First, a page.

Thanks for reminding me of that great Chomsky line. He’s a great writer and, if you ask me, a great leader.

  • Patrick

    I think by leader you mean a traditional “manager”. Flat organisations would benefit better from leaders that are “facilitators”. I feel the two words and how a person would fill each role is very different.

  • Robert Aaron

    Excellent topic for contemplation.

  • Hoby Van Hoose

    I think this article’s definition of Leadership is based on a presumed but not actual necessity for a persistant autocratic role within organizations. I don’t think teams need that brand of so called leadership.

    Going forward, I think leadership should be defined as whoever has the best combination of knowledge, persuasion, and decisiveness for a given topic at a given time. Given a different topic and/or a different time, the leader may end up being someone else. Leadership may mean convincing others to decide as the leader has, or it may mean the leader works alone. Leadership also doesn’t have to be narrowed to a single person; it may be a topic or decision creates several leaders at once.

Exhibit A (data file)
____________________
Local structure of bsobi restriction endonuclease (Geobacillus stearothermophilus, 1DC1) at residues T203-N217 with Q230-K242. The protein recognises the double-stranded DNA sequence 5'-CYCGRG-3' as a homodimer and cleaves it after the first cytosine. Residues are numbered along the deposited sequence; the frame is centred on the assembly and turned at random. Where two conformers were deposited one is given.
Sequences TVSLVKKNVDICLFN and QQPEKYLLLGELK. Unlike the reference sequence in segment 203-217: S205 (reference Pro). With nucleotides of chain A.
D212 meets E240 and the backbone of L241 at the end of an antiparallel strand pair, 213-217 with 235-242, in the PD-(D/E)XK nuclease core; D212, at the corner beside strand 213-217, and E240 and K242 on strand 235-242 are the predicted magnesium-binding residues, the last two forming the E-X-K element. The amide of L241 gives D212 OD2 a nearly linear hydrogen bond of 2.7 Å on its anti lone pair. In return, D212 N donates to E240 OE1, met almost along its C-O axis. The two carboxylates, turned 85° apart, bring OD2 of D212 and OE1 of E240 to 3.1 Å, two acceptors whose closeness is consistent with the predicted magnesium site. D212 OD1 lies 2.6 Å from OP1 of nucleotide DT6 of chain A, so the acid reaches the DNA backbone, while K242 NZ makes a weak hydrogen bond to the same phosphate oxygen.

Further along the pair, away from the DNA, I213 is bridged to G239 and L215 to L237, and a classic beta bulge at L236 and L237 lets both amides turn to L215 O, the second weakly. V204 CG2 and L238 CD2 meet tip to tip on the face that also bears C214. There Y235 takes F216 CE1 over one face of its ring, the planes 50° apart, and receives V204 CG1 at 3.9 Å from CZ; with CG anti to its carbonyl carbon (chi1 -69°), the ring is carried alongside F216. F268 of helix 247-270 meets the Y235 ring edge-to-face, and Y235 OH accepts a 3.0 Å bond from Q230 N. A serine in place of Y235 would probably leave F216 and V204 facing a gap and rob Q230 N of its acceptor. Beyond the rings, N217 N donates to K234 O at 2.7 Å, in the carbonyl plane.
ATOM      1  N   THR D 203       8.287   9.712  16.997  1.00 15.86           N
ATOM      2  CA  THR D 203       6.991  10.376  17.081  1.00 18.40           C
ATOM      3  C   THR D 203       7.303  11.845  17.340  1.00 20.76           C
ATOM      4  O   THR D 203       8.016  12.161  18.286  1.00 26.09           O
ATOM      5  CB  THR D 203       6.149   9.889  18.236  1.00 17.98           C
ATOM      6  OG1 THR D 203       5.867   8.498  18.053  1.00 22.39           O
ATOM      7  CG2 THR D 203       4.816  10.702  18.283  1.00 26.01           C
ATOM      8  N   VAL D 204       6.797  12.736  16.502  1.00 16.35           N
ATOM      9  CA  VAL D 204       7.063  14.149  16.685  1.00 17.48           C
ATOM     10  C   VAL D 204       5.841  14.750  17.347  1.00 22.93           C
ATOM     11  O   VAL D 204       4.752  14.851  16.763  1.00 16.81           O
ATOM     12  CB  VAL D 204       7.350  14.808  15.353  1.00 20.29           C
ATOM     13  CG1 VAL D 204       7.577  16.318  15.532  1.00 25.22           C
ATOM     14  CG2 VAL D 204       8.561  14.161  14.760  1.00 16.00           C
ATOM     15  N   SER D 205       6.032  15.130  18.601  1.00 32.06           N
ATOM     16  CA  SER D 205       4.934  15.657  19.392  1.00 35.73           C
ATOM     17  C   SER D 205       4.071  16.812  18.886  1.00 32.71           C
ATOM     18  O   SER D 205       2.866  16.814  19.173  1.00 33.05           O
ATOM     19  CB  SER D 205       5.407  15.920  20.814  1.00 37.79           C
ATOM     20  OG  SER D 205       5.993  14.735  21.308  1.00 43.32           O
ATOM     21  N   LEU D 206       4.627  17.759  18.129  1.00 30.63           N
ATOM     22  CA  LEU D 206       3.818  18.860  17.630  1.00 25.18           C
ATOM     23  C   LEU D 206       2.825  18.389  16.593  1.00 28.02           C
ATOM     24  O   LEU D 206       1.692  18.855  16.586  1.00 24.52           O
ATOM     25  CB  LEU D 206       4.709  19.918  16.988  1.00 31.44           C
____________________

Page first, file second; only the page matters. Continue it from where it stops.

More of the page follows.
Without recognizing it as such, a lot of leadership moments slip by, unnoticed and misappropriated or deferred. Good leadership is about making good decisions, not control or hierarchy.

    All the functions that “traditional managers” are supposed to provide can be mixed and matched without perpetuating the tyrannical models: interdepartmental facilitation, translation, organization, scheduling, budgeting, priority, motivation, arbitration, reporting, and listening. These are roles that can and should be done in a collaborative or assistive manner.

    The other big wrong in the commonly known way is binding higher pay rates to “managers”. People should be filling these roles because they gravitate toward that kind of work, not to acquire more pay than their co-workers. Incentivizing autocracy with monetary privileges invites the wrong people for the wrong reasons to pursue those positions.

    In short:
    Leader = ad hoc decider, often inspires others